Looking out

We are back in Westminster and another Group of Sessions of the General Synod is about to begin. It doesn’t seem long since we were here in November but three months can be a long time in life nowadays. Omicron arrived after we had previously met and has proved to be the great disrupter of so much of life, even if some life seems to be getting back to something like normality. But for us in Synod the consequence is that some members will be joining us via Zoom and most will be in the Chamber. That will present challenges to those of us in the chair, but that is as it has to be.

Synod is often accused of spending most of its time focused on internal matters rather than looking out into the world which Christ came to save. There is often some truth in that, when we are caught up in debates on sexuality, orders of ministry, finance and stuff like that. The genuine response to such criticisms is that the Synod is the governing body of the CofE and so has to look at the ways in which we work and live, those things have to be on our agenda. Nevertheless where the criticism is valid is when an agenda allows for nothing that seems to be really outward looking.

So we should be encouraged that in this Group of Sessions we have debates on challenging modern day slavery, racial justice, the persecuted church, as well as how we live as a church engaged in mission, and as a safe church for the most vulnerable and those we make vulnerable by our actions and attitudes.

However, there is stuff that is definitely about the church – how much we pay the clergy, who nominates the next Archbishop of Canterbury, a review of our governance – and all those are important things as well.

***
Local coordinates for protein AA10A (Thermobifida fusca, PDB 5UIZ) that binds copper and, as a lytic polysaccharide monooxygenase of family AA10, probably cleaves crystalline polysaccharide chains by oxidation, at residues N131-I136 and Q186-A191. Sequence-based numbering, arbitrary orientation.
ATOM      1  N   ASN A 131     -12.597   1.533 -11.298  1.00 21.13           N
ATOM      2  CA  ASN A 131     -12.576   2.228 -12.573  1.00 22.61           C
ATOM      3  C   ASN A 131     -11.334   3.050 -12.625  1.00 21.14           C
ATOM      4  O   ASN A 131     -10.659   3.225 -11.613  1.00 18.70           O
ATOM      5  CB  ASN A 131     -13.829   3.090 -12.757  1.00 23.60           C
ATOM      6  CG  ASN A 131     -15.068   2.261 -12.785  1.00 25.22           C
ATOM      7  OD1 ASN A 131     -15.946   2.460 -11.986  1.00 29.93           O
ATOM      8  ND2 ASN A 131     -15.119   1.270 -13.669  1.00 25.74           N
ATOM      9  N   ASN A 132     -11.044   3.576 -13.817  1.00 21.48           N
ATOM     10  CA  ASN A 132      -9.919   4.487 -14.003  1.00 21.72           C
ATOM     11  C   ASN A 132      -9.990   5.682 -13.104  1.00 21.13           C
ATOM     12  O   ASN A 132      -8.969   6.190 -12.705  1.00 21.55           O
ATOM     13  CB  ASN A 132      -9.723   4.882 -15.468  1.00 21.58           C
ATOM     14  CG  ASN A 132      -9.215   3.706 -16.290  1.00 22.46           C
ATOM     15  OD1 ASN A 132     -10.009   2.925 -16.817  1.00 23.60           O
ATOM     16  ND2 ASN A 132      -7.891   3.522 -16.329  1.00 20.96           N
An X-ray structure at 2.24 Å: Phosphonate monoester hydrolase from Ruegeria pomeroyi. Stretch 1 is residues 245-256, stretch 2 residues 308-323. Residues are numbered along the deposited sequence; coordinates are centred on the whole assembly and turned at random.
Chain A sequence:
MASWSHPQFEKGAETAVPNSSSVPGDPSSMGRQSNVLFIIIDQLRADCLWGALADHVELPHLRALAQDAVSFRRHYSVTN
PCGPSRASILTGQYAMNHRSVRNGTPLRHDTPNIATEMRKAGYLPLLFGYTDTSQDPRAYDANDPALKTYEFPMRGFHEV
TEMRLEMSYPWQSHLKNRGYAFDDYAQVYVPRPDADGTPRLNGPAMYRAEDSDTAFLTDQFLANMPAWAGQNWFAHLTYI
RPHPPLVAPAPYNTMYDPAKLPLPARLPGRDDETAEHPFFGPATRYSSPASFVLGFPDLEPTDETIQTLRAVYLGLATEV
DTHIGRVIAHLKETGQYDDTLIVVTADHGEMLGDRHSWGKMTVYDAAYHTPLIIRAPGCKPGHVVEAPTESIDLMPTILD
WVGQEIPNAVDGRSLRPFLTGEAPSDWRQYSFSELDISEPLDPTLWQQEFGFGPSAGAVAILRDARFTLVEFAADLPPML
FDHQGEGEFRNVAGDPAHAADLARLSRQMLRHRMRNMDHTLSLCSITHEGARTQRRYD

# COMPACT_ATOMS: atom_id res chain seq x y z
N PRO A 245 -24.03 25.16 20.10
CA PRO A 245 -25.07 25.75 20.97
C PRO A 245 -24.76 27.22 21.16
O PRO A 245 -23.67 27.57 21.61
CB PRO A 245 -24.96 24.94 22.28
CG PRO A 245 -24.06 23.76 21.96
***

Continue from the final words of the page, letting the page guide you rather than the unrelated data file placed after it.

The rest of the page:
I’m kicking off proceedings today as it happens, but in an unusual way. Before Synod is formally welcomed we have to debate reviving the Standing Orders Measure that allowed for remote meetings. If Synod approves then we continue; if it votes against then presumably those on Zoom will be kicked out into that place where there will be ‘weeping and gnashing of teeth’!

The other thing to watch out for is that this being the second Group of Sessions of this new Synod the members will have read the Standing Orders and worked out some of the procedures, such as ‘Following Motions’ and ‘Move to Next Business’. We know of at least one FM and there may be others. It isn’t just omicron that is the great disrupter!

However, democracy needs to disrupt otherwise the status quo has it its own way. Jesus in the Temple is the real great disrupter, overturning the tables, creating a moment of chaos into which truth is spoken. It may not have suited those who had set the ‘Jerusalem agenda’ but this is how God often works, in the church, in the world. And Jesus looks out from the cross and sees it all.

Loving God, bless us as we gather, as we look both inwards and outwards, as we disrupt and as we affirm, that in all things your kingdom of grace might be advanced. Amen.

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